Got email from my rep, she says the seller will be out of "your home" by 5 pm tomorrow. I am not pleased. We moved Escrow closing a week earlier, to tomorrow at the seller's request, she was supposed to be out today. Yesterday, technically. I don't care, I'm not moving till a week from Thursday, I don't even need to be in the place to measure things till Turkey Day. It's just the principle of it all which bugs me.

Having mild anxiety moments this evening. Too many things up in the air, I guess. Still haven't heard from Humane Society about returning Kaan.

Plans for tomorrow:
Team meeting
Maybe I can haz new home. Maybe.
Day of the Doctor in 3D 10 pm maybe. I've seen it on TV, I usually don't like to see things twice in a short span of time.
howeird: (Howard Street)
I posted this graphic on FB,
Read more... )
and got tomes written against it by some of my friends.

One rant was from a friend who is extremely close to his family both emotionally and physically. He says it is un-American to work on this holiday, which one should spend with family. Others claim that it is slavery to force workers to work on this holiday.

But here I am with no family nearby, an atheist who objects to the religious roots of this holiday, who has in the past been forced to take the day off without pay (contractors don't generally get paid if they don't work) when there is work to be done. Silicon Valley is also packed with people from other countries who are fine with working on a day which means nothing to them, and who want to shop.

The irony of stores being closed on this day is this is the day when the most people need to do some last-minute shopping for food and related things because the tradition demands big dinners with lots of guests.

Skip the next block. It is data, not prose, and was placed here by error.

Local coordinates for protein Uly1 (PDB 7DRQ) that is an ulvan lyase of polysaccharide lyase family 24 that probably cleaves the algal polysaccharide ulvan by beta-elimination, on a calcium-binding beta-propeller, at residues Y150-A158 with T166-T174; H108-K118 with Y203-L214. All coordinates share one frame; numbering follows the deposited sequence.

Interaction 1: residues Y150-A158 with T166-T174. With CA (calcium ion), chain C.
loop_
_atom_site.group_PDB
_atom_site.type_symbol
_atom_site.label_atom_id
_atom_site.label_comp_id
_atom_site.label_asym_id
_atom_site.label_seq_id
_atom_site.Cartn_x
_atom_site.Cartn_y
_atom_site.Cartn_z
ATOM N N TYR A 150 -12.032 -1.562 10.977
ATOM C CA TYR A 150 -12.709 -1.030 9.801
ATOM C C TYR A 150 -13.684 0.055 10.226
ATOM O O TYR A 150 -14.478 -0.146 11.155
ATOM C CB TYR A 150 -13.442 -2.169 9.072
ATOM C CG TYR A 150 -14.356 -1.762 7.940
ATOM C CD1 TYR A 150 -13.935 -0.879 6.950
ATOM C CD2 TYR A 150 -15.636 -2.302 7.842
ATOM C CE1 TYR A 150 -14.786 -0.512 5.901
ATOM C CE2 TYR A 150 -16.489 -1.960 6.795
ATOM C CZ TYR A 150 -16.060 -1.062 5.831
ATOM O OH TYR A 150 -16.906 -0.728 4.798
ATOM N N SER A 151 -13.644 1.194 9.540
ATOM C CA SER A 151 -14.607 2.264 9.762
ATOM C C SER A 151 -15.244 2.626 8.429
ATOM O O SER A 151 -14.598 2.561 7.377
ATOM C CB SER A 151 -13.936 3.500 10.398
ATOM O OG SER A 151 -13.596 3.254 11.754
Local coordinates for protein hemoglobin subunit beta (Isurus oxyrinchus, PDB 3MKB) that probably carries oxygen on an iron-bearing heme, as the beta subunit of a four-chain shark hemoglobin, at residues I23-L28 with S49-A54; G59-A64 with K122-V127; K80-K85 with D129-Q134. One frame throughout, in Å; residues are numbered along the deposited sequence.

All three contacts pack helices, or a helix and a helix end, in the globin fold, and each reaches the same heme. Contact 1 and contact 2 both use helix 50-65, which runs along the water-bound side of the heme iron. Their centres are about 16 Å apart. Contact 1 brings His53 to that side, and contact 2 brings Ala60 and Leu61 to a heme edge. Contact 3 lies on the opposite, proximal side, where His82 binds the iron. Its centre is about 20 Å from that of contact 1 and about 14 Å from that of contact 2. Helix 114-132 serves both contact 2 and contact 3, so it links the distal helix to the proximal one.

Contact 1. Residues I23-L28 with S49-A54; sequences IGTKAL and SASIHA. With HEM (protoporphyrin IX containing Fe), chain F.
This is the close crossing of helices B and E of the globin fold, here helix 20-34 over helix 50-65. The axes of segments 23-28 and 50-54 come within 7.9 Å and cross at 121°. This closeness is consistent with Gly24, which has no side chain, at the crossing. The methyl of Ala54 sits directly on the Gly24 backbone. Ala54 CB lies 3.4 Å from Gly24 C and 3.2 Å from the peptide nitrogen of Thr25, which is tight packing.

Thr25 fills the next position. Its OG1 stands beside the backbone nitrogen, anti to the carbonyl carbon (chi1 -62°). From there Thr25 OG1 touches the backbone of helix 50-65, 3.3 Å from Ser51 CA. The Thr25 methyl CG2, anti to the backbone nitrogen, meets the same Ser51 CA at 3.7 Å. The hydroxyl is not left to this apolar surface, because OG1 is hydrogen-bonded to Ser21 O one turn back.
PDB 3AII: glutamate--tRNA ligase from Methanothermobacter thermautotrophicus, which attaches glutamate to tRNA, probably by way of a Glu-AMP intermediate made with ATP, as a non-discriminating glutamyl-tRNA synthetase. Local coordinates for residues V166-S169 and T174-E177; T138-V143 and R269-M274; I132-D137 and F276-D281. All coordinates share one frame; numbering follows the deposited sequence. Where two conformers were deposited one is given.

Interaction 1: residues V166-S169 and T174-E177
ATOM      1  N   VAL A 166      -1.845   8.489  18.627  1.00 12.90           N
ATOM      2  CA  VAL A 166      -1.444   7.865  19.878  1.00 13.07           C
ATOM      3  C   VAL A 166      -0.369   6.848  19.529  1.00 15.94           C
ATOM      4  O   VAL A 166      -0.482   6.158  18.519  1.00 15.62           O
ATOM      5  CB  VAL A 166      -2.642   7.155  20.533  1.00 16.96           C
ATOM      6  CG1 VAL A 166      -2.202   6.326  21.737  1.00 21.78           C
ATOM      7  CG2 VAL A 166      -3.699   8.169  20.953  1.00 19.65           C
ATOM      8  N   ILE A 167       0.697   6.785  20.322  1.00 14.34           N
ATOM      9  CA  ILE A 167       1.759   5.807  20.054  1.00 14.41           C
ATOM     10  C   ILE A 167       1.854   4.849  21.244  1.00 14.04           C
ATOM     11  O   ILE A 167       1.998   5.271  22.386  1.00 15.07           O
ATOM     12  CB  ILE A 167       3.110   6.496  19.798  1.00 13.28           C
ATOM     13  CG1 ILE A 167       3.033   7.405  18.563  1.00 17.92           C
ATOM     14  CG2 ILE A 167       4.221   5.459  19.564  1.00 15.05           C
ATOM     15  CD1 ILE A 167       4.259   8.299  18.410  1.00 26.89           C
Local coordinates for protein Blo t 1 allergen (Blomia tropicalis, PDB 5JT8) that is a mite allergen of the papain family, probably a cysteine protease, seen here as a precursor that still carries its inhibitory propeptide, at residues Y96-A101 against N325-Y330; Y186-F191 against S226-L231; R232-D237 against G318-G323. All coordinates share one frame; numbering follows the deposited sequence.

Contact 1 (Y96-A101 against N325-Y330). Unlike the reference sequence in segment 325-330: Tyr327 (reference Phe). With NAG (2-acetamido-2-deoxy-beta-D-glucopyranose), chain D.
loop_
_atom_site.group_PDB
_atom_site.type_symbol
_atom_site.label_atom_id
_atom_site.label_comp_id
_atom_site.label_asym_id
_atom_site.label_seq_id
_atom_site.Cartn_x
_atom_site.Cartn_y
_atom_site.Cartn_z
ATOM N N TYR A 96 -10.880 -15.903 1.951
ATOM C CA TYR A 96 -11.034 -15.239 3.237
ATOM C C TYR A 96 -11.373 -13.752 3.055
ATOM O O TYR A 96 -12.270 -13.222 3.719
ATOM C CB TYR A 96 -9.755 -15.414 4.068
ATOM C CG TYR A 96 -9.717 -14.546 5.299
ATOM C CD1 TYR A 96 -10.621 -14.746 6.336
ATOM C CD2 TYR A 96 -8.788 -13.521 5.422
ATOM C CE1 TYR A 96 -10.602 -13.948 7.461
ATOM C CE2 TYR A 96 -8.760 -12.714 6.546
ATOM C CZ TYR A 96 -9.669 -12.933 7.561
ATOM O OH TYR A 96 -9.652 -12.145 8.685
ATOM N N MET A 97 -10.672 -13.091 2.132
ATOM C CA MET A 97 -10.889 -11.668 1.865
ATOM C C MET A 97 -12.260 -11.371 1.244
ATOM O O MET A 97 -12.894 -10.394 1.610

No one is a slave in this country. No one is forced to work for a company which requires them to work on Thanksgiving, or Christmas, or Divali or Yom Kippur. When I moved to Seattle in 1965 it was illegal for stores to be open Sunday. There were plenty of people who wanted to work on Sunday, some so they could earn extra $$ and some so they could take a weekday off, but most who did not fear the Christian god's wrath. Somehow, the economy didn't collapse when that law was overturned, nobody was struck by lightning inside an open business.

And yes, rich people get richer when their business is open on a holiday. But so do their employees.

howeird: (Default)

I was bullied all through grade school, junior high, and until my junior year in high school. I was always the youngest and smallest in my grade school classes until I was about 12, then I became the chubby kid, still the shortest. There were lots of bloody noses, bruises and scrapes, and lots of times getting home way late after school.

I didn't kill myself.

Never even considered it.

howeird: (Hawaiin Shirt)
At the mfg office for my 10 am appointment, I said maybe give me 15 minutes slack. I was there on time, she was 20 minutes late. I guess that's fair enough.

Dozens of pieces of paper to initial and sign,

some to do with state regulations about what needs to be inspected, which were already covered in the initial purchase document, most about the requirements of the mobile home park. The second one is they wanted me top bring my actual Social Security Card. A copy of my driver's license was fine, but they also needed my SS card, not a copy. Absurd, because the SS card says on it clearly it is not to be used for ID. No worries, I knew exactly where it was. I have a file folder toward the back of the top file drawer with all kinds of cards, and I had put it there the last time I traveled, along with my SCUBA card, since there was not reason for me to be carrying those around.

Instead of going straight home, I drove through the mobile home park, checked out the outside of the clubhouse and then went home.